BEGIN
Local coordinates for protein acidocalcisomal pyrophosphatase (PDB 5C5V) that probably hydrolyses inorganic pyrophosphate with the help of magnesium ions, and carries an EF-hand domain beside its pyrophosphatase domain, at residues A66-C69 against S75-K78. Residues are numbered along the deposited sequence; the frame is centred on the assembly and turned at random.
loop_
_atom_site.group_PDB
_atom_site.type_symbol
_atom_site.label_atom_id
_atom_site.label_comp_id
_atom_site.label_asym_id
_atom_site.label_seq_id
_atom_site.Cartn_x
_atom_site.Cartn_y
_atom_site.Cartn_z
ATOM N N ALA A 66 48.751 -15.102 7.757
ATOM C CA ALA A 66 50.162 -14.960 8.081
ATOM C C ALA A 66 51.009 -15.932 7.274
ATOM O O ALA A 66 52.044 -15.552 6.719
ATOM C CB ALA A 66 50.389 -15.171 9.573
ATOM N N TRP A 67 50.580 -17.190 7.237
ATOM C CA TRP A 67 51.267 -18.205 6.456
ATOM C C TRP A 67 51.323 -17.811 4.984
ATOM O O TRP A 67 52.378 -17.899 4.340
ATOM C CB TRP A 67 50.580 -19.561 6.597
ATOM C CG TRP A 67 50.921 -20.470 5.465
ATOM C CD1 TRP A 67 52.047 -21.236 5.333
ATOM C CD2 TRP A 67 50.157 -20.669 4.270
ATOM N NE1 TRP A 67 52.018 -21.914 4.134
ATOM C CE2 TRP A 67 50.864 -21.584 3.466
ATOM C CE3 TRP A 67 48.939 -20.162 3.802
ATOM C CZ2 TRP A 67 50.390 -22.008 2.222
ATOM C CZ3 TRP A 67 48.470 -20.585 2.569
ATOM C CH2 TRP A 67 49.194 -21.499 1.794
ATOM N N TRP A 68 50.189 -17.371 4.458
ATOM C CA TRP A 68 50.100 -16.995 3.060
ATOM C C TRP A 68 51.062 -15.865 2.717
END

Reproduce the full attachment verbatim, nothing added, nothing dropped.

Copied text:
Local coordinates for protein acidocalcisomal pyrophosphatase (PDB 5C5V) that probably hydrolyses inorganic pyrophosphate with the help of magnesium ions, and carries an EF-hand domain beside its pyrophosphatase domain, at residues A66-C69 against S75-K78. Residues are numbered along the deposited sequence; the frame is centred on the assembly and turned at random.
loop_
_atom_site.group_PDB
_atom_site.type_symbol
_atom_site.label_atom_id
_atom_site.label_comp_id
_atom_site.label_asym_id
_atom_site.label_seq_id
_atom_site.Cartn_x
_atom_site.Cartn_y
_atom_site.Cartn_z
ATOM N N ALA A 66 48.751 -15.102 7.757
ATOM C CA ALA A 66 50.162 -14.960 8.081
ATOM C C ALA A 66 51.009 -15.932 7.274
ATOM O O ALA A 66 52.044 -15.552 6.719
ATOM C CB ALA A 66 50.389 -15.171 9.573
ATOM N N TRP A 67 50.580 -17.190 7.237
ATOM C CA TRP A 67 51.267 -18.205 6.456
ATOM C C TRP A 67 51.323 -17.811 4.984
ATOM O O TRP A 67 52.378 -17.899 4.340
ATOM C CB TRP A 67 50.580 -19.561 6.597
ATOM C CG TRP A 67 50.921 -20.470 5.465
ATOM C CD1 TRP A 67 52.047 -21.236 5.333
ATOM C CD2 TRP A 67 50.157 -20.669 4.270
ATOM N NE1 TRP A 67 52.018 -21.914 4.134
ATOM C CE2 TRP A 67 50.864 -21.584 3.466
ATOM C CE3 TRP A 67 48.939 -20.162 3.802
ATOM C CZ2 TRP A 67 50.390 -22.008 2.222
ATOM C CZ3 TRP A 67 48.470 -20.585 2.569
ATOM C CH2 TRP A 67 49.194 -21.499 1.794
ATOM N N TRP A 68 50.189 -17.371 4.458
ATOM C CA TRP A 68 50.100 -16.995 3.060
ATOM C C TRP A 68 51.062 -15.865 2.717